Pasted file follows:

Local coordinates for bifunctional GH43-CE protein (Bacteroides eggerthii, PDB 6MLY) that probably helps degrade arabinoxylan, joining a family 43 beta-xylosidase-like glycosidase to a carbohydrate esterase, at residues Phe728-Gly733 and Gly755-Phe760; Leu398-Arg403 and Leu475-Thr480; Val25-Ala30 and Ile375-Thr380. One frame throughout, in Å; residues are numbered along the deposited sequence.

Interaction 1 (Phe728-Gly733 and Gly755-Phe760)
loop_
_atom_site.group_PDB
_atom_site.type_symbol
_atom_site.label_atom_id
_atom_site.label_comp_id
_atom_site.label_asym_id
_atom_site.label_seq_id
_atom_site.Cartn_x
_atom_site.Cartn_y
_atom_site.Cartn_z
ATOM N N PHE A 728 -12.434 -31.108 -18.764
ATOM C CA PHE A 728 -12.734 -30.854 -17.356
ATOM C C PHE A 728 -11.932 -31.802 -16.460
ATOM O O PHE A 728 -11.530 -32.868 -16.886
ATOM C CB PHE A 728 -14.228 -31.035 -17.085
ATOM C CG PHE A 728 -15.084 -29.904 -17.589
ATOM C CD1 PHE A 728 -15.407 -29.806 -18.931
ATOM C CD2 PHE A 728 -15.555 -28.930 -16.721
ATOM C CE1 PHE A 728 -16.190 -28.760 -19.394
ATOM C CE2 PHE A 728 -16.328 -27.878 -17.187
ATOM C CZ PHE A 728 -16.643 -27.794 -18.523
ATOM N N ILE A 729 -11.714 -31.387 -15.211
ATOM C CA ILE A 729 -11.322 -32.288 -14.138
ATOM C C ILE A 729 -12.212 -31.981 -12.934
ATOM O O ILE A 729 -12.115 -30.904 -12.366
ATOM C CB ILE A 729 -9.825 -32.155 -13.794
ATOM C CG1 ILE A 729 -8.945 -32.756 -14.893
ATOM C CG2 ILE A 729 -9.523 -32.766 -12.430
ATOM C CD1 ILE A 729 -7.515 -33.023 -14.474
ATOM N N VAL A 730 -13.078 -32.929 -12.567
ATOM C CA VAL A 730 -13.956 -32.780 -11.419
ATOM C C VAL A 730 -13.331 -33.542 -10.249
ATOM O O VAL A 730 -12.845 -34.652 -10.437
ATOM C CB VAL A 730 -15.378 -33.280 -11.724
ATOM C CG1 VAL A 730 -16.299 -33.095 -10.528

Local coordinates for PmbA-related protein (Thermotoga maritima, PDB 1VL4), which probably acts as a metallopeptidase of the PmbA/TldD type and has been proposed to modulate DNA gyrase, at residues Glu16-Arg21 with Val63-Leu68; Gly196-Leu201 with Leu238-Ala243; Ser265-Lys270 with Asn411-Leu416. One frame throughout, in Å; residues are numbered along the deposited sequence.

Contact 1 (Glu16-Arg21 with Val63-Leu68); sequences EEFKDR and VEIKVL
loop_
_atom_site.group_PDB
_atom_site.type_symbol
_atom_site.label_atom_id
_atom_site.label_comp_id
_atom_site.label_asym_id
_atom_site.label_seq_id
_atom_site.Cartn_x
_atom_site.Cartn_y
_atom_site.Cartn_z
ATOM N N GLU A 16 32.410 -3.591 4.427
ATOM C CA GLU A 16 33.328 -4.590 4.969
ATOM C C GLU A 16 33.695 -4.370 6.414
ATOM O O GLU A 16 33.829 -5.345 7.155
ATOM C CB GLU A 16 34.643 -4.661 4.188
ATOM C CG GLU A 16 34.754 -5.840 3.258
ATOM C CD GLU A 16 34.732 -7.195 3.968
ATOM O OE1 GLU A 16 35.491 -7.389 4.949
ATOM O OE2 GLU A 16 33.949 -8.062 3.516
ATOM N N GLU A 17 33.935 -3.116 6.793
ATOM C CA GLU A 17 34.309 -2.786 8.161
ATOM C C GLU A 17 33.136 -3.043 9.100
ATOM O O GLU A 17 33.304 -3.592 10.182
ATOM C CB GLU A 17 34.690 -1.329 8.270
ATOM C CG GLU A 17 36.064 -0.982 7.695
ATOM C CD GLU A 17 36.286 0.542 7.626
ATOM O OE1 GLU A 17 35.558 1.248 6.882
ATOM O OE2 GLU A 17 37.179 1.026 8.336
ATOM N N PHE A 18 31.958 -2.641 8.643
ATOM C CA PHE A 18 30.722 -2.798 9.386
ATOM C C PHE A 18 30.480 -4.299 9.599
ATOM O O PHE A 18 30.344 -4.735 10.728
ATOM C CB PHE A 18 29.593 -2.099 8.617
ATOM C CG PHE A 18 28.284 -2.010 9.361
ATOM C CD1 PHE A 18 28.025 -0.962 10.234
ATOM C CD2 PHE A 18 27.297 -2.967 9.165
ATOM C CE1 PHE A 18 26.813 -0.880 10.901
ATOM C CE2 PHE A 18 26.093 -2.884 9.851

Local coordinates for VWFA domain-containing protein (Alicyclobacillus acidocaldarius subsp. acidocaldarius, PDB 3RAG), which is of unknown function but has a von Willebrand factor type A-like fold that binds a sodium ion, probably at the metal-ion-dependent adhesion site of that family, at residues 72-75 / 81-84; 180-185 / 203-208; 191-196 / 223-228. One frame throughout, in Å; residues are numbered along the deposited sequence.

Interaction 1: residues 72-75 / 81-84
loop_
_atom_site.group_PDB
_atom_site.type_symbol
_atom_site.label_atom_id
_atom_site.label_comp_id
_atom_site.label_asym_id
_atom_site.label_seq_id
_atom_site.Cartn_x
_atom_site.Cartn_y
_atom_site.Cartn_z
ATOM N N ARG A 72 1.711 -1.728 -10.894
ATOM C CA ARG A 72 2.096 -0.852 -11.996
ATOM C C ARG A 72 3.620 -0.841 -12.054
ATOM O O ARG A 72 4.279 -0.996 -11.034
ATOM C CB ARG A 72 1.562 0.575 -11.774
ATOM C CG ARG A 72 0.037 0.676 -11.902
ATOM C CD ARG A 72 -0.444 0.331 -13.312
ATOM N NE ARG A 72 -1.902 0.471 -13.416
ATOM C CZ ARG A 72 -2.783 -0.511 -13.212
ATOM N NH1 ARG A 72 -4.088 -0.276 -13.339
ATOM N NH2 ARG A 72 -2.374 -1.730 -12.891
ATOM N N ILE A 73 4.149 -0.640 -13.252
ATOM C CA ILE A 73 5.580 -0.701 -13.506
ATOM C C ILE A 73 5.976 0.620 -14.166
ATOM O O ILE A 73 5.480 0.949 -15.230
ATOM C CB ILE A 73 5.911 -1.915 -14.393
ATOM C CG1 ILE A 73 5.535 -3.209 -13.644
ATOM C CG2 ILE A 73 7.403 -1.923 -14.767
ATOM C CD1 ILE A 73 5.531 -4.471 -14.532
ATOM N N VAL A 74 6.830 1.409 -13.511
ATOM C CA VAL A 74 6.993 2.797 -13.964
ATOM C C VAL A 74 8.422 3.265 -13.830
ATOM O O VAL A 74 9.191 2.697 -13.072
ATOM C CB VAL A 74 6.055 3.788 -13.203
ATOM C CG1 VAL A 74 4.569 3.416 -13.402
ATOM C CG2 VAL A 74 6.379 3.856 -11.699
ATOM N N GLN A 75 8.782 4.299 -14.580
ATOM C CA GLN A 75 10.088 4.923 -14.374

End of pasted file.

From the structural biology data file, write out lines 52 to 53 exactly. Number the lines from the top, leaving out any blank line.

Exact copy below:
ATOM C C GLU A 16 33.695 -4.370 6.414
ATOM O O GLU A 16 33.829 -5.345 7.155